Although many stores still use divergent systems, technological progress in recent years has enabled the integration of programs and apps relevant to many companies’ operations, several of which operate via the Internet.

For example, the point of sale may be linked to enterprise resource planning via an online link; updates to POS software can be done online; even devices limiting physical access (such as key-card readers that lock and unlock doors) are controlled from elsewhere via an Internet connection.

“The name of the game is integration,” says Alvaro Hoyos, chief information security officer for identity access management software provider OneLogin. “Systems should be integrated as much as possible. When they are, management will have an easier time provisioning users.”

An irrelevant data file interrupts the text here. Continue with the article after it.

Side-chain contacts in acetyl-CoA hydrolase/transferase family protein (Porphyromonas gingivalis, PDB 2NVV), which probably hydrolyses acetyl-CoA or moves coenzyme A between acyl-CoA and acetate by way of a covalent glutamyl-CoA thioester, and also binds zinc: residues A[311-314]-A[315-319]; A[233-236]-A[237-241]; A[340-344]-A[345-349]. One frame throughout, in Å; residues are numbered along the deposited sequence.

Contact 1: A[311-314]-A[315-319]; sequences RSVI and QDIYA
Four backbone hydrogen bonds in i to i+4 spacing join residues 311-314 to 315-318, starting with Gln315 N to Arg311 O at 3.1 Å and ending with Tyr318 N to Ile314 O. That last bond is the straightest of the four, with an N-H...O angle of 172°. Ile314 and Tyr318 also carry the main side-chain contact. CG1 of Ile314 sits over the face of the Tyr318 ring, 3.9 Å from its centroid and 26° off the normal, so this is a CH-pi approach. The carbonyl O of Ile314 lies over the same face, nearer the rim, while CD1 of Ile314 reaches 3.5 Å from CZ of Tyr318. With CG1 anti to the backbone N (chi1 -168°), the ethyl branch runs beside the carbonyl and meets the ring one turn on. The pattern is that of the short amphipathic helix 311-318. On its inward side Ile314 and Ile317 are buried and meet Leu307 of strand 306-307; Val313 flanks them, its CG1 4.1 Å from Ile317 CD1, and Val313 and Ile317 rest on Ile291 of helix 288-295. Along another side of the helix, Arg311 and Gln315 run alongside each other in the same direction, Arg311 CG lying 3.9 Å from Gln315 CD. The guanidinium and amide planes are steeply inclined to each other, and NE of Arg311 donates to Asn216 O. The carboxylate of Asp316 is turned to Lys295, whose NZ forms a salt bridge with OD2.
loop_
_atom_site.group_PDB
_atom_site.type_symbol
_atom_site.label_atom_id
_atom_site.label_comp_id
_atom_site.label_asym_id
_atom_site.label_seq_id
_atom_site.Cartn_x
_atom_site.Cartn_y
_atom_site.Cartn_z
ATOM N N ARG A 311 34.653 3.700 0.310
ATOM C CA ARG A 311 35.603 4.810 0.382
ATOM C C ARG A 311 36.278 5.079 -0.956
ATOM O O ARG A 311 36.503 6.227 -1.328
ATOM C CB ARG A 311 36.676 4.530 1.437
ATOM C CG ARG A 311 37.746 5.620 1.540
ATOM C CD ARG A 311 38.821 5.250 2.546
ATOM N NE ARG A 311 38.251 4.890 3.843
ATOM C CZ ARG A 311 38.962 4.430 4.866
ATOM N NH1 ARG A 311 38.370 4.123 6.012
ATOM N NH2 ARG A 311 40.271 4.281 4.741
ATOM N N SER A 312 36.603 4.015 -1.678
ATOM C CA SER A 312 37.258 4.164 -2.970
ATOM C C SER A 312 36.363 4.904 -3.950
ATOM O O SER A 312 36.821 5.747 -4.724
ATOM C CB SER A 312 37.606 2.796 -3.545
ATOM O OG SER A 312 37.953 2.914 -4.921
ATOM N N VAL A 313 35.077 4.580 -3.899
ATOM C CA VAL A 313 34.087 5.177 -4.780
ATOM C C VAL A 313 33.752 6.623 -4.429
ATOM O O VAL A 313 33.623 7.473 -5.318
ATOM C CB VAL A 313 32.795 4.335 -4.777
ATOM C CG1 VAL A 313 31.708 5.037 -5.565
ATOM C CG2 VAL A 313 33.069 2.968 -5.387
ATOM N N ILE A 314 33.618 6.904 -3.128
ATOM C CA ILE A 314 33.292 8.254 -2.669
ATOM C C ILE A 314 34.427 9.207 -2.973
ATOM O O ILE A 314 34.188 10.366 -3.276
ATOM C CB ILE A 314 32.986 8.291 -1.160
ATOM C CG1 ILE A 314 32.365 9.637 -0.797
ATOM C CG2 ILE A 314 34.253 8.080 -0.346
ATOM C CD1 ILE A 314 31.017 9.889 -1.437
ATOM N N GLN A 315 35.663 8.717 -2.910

OneLogin’s program helps retailers centralize control over various disparate systems, he says, and give approved users access to each system.

Eliminating separate logins

This new level of capability represents a significant advance and capitalizes on the increasing level of sophistication of other technologies. But despite this level of sophistication, challenges can arise. “Not everything will work flawlessly right out of the box since some web-based applications don’t lend themselves to integration,” Hoyos says. “That’s where we come in.”

OneLogin’s foundation is its Single Sign On portal. When hired, employees are given one set of login credentials that engage the system’s role-based mapping and provide the employee immediate access to all internal systems and online apps they are authorized to use. The system eliminates the need to perform separate logins for individual apps.